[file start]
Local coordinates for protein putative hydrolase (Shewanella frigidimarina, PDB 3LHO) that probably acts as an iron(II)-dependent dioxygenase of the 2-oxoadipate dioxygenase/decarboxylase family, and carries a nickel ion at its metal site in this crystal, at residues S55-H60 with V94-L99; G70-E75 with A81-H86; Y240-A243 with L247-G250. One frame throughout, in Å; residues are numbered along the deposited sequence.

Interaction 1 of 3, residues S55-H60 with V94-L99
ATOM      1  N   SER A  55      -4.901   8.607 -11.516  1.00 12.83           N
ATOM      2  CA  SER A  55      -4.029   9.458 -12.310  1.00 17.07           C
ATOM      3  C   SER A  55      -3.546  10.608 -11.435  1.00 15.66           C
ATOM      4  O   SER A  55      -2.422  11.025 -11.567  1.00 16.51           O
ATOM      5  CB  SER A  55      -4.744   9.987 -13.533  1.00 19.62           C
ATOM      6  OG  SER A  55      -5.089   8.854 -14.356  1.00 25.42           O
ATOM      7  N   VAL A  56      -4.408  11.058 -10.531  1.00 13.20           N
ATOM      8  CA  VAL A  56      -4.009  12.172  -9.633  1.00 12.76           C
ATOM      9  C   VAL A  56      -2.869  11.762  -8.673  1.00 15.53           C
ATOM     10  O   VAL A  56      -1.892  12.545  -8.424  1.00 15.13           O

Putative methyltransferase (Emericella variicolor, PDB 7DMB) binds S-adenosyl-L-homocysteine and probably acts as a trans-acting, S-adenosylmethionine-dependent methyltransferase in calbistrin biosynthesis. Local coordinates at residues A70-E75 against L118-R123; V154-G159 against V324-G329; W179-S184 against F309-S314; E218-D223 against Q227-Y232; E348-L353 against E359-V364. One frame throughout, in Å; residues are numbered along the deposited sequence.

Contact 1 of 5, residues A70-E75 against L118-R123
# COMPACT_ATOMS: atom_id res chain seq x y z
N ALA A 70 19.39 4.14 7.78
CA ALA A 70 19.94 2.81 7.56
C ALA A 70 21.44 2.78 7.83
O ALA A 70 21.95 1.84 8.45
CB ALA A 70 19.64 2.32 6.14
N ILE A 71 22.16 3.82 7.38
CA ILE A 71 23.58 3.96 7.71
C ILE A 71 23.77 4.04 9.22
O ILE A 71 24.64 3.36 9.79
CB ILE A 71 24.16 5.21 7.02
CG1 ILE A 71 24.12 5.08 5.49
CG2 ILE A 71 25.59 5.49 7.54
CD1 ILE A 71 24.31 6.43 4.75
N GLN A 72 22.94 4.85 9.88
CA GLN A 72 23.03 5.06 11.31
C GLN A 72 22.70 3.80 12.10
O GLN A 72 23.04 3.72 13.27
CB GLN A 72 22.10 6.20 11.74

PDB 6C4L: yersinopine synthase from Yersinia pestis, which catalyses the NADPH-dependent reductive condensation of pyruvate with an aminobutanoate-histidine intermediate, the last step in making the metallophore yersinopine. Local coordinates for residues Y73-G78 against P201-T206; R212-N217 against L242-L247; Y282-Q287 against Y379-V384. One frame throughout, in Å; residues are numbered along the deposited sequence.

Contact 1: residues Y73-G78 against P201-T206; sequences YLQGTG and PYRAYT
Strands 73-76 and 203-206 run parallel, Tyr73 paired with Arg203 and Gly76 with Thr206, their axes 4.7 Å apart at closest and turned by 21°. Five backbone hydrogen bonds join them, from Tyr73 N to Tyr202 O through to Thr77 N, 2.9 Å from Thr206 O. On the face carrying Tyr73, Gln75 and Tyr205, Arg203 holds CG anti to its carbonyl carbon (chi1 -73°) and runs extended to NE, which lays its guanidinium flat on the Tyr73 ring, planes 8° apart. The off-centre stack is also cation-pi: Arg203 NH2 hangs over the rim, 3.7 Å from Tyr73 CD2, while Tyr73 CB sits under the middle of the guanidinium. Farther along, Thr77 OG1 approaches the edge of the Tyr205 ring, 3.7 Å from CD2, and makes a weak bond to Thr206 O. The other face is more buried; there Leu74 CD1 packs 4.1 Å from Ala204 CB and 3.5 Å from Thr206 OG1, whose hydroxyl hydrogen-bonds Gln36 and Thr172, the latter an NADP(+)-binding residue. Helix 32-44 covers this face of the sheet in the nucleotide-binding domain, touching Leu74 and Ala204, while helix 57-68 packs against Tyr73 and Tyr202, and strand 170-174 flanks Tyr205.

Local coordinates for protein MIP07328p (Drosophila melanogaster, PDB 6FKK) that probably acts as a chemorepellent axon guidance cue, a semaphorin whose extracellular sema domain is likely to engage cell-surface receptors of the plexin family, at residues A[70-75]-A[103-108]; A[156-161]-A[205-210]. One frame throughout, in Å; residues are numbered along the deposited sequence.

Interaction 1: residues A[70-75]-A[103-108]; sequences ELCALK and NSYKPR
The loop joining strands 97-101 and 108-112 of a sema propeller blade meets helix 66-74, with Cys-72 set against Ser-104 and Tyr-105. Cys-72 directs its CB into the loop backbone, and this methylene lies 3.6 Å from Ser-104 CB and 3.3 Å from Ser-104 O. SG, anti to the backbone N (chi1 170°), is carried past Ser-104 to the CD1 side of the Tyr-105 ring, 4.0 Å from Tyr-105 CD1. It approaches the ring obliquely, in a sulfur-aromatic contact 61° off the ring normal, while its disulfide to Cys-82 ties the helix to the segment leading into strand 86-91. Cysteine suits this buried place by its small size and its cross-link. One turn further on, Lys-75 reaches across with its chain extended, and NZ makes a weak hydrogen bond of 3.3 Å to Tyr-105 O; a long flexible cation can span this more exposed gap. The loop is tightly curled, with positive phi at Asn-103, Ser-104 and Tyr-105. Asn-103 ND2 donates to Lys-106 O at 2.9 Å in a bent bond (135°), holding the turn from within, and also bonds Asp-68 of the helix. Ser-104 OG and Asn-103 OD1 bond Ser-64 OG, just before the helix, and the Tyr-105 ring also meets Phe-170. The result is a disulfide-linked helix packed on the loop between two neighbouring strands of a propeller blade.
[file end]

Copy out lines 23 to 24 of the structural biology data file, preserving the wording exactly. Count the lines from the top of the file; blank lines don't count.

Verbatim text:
C ILE A 71 23.77 4.04 9.22
O ILE A 71 24.64 3.36 9.79